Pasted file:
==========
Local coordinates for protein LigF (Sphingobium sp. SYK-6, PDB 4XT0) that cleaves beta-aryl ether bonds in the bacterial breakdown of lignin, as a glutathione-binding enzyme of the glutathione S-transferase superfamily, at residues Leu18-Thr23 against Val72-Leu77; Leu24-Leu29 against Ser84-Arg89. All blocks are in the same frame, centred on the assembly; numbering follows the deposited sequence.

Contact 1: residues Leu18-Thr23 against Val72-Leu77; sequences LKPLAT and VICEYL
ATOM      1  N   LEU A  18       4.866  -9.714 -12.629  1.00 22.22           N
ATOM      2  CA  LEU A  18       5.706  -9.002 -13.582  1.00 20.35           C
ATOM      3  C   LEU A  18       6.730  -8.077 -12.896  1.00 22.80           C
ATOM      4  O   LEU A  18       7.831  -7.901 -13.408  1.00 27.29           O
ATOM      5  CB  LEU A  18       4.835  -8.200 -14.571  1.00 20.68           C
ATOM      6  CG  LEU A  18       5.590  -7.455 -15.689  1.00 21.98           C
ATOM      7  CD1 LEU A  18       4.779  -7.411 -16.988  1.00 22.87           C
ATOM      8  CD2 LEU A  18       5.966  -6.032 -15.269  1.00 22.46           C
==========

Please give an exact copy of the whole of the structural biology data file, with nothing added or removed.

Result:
Local coordinates for protein LigF (Sphingobium sp. SYK-6, PDB 4XT0) that cleaves beta-aryl ether bonds in the bacterial breakdown of lignin, as a glutathione-binding enzyme of the glutathione S-transferase superfamily, at residues Leu18-Thr23 against Val72-Leu77; Leu24-Leu29 against Ser84-Arg89. All blocks are in the same frame, centred on the assembly; numbering follows the deposited sequence.

Contact 1: residues Leu18-Thr23 against Val72-Leu77; sequences LKPLAT and VICEYL
ATOM      1  N   LEU A  18       4.866  -9.714 -12.629  1.00 22.22           N
ATOM      2  CA  LEU A  18       5.706  -9.002 -13.582  1.00 20.35           C
ATOM      3  C   LEU A  18       6.730  -8.077 -12.896  1.00 22.80           C
ATOM      4  O   LEU A  18       7.831  -7.901 -13.408  1.00 27.29           O
ATOM      5  CB  LEU A  18       4.835  -8.200 -14.571  1.00 20.68           C
ATOM      6  CG  LEU A  18       5.590  -7.455 -15.689  1.00 21.98           C
ATOM      7  CD1 LEU A  18       4.779  -7.411 -16.988  1.00 22.87           C
ATOM      8  CD2 LEU A  18       5.966  -6.032 -15.269  1.00 22.46           C